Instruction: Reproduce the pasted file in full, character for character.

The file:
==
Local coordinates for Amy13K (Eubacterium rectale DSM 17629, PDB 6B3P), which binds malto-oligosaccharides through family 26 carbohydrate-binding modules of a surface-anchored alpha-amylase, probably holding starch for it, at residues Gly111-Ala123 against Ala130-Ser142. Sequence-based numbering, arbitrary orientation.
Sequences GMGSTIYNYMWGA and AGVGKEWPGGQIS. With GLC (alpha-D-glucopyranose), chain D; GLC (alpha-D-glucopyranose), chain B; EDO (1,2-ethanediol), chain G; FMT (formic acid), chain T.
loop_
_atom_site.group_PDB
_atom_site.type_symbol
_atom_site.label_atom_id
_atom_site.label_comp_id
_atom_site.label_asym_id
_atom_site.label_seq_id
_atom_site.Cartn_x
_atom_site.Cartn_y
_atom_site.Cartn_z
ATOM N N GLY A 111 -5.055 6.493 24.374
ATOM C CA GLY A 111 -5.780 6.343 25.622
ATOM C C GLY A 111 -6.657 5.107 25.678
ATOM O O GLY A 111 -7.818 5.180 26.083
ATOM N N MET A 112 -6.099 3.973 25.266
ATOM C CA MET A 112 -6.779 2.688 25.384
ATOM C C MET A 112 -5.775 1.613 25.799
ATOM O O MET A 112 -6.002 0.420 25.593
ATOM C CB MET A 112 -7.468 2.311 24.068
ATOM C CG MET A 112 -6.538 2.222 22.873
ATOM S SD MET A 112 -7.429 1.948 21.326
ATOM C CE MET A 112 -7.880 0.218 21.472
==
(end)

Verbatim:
Local coordinates for Amy13K (Eubacterium rectale DSM 17629, PDB 6B3P), which binds malto-oligosaccharides through family 26 carbohydrate-binding modules of a surface-anchored alpha-amylase, probably holding starch for it, at residues Gly111-Ala123 against Ala130-Ser142. Sequence-based numbering, arbitrary orientation.
Sequences GMGSTIYNYMWGA and AGVGKEWPGGQIS. With GLC (alpha-D-glucopyranose), chain D; GLC (alpha-D-glucopyranose), chain B; EDO (1,2-ethanediol), chain G; FMT (formic acid), chain T.
loop_
_atom_site.group_PDB
_atom_site.type_symbol
_atom_site.label_atom_id
_atom_site.label_comp_id
_atom_site.label_asym_id
_atom_site.label_seq_id
_atom_site.Cartn_x
_atom_site.Cartn_y
_atom_site.Cartn_z
ATOM N N GLY A 111 -5.055 6.493 24.374
ATOM C CA GLY A 111 -5.780 6.343 25.622
ATOM C C GLY A 111 -6.657 5.107 25.678
ATOM O O GLY A 111 -7.818 5.180 26.083
ATOM N N MET A 112 -6.099 3.973 25.266
ATOM C CA MET A 112 -6.779 2.688 25.384
ATOM C C MET A 112 -5.775 1.613 25.799
ATOM O O MET A 112 -6.002 0.420 25.593
ATOM C CB MET A 112 -7.468 2.311 24.068
ATOM C CG MET A 112 -6.538 2.222 22.873
ATOM S SD MET A 112 -7.429 1.948 21.326
ATOM C CE MET A 112 -7.880 0.218 21.472